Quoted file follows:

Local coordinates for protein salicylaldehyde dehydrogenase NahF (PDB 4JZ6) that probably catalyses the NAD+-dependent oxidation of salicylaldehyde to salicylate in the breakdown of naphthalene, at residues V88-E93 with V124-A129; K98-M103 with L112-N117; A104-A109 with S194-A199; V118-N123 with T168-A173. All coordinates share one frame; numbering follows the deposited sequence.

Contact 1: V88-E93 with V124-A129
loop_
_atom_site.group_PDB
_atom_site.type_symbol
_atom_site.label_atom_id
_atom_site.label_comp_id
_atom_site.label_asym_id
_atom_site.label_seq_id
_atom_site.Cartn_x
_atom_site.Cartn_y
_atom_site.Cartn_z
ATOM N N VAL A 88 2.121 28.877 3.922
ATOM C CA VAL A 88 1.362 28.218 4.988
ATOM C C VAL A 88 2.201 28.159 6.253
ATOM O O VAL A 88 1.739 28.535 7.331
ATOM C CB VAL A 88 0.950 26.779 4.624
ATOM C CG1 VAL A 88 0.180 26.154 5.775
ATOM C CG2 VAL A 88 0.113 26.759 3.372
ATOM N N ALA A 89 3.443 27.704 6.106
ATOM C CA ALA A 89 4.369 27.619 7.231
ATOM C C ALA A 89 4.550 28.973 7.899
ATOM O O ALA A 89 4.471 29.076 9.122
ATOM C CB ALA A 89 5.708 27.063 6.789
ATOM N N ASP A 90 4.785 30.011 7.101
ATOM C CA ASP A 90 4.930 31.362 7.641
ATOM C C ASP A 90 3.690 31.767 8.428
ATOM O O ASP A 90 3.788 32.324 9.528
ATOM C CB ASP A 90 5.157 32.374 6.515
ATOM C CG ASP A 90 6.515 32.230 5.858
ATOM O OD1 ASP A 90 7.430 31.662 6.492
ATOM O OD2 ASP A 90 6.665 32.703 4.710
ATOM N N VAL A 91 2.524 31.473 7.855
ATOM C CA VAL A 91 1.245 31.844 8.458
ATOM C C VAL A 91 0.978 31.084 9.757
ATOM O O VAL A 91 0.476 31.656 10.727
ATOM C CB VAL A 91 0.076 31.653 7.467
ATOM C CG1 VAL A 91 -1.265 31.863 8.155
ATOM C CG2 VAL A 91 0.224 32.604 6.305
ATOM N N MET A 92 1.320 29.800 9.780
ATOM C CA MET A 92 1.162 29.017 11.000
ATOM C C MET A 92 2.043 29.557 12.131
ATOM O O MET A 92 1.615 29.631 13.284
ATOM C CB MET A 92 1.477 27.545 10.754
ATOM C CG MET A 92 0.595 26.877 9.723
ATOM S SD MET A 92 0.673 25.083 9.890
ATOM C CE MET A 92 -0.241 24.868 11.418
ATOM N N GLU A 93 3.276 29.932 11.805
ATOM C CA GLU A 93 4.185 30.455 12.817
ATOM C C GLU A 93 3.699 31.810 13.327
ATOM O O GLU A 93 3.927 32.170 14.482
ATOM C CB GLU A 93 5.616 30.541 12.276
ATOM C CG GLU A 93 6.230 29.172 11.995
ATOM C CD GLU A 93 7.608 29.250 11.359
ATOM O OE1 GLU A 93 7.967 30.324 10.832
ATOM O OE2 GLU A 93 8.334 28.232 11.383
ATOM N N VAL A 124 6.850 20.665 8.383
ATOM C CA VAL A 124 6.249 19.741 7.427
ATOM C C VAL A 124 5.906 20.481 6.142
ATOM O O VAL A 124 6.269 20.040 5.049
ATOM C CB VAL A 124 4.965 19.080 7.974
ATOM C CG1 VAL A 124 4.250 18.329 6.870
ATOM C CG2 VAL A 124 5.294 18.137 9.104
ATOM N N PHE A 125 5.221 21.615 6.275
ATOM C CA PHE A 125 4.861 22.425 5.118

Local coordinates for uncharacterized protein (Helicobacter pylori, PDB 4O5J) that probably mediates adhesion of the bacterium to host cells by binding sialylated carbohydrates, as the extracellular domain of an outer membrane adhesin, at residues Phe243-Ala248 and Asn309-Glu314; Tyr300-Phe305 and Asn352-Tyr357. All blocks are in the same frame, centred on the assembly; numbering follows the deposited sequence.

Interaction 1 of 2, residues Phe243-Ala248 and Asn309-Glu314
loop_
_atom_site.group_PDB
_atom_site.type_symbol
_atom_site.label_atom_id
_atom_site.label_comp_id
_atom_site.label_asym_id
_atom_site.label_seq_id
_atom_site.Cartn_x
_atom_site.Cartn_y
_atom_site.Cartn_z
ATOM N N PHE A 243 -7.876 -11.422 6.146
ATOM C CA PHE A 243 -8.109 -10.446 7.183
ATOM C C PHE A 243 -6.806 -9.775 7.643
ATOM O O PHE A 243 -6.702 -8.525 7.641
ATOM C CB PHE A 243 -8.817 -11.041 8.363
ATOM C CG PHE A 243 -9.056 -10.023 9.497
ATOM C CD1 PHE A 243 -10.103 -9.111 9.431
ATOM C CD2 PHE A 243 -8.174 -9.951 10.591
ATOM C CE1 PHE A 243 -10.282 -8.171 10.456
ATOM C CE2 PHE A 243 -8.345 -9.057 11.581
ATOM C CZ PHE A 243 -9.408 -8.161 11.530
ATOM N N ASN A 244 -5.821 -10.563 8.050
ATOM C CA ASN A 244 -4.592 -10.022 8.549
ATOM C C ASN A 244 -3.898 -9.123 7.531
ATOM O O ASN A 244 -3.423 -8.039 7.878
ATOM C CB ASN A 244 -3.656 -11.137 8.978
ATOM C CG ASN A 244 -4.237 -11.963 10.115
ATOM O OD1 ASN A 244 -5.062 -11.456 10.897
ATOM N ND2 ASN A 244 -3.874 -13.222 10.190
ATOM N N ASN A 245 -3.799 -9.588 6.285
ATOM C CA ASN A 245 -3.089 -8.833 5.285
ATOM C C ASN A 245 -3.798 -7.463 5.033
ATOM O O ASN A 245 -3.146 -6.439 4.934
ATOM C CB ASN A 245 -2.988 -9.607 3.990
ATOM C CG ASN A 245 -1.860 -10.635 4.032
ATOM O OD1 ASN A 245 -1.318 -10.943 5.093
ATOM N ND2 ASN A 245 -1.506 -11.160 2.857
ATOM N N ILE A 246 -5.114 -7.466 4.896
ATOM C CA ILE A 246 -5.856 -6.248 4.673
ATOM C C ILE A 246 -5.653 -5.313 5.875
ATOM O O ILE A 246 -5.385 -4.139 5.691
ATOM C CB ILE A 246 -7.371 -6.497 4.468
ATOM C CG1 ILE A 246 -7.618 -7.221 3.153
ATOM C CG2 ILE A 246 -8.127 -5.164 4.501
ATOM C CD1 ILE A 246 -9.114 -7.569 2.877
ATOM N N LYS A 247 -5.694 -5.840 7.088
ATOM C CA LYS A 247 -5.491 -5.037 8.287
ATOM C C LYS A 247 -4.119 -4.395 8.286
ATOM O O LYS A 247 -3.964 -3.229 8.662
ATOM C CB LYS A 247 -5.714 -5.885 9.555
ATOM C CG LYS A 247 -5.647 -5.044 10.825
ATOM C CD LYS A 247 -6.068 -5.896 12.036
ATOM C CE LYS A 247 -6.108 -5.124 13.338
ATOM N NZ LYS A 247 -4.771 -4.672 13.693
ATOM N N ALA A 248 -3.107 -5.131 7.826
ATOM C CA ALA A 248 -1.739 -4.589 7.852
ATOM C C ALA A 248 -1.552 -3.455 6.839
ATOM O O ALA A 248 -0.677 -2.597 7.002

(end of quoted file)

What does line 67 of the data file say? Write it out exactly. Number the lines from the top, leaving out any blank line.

Interaction 1 of 2, residues Phe243-Ala248 and Asn309-Glu314